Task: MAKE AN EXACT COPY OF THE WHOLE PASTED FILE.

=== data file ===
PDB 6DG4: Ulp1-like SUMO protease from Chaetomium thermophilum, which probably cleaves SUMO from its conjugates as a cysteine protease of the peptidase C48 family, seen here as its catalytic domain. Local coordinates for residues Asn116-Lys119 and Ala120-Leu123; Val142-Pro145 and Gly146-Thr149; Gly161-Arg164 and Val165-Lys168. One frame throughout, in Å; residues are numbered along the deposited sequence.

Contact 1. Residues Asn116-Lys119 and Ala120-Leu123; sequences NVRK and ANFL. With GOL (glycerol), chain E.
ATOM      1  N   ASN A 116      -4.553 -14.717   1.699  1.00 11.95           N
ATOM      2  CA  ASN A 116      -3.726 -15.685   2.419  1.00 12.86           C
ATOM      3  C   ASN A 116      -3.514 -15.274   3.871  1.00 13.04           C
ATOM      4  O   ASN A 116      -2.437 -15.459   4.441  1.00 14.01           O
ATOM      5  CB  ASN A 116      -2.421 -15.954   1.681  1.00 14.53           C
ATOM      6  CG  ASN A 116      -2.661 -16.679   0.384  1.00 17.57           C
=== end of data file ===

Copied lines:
PDB 6DG4: Ulp1-like SUMO protease from Chaetomium thermophilum, which probably cleaves SUMO from its conjugates as a cysteine protease of the peptidase C48 family, seen here as its catalytic domain. Local coordinates for residues Asn116-Lys119 and Ala120-Leu123; Val142-Pro145 and Gly146-Thr149; Gly161-Arg164 and Val165-Lys168. One frame throughout, in Å; residues are numbered along the deposited sequence.

Contact 1. Residues Asn116-Lys119 and Ala120-Leu123; sequences NVRK and ANFL. With GOL (glycerol), chain E.
ATOM      1  N   ASN A 116      -4.553 -14.717   1.699  1.00 11.95           N
ATOM      2  CA  ASN A 116      -3.726 -15.685   2.419  1.00 12.86           C
ATOM      3  C   ASN A 116      -3.514 -15.274   3.871  1.00 13.04           C
ATOM      4  O   ASN A 116      -2.437 -15.459   4.441  1.00 14.01           O
ATOM      5  CB  ASN A 116      -2.421 -15.954   1.681  1.00 14.53           C
ATOM      6  CG  ASN A 116      -2.661 -16.679   0.384  1.00 17.57           C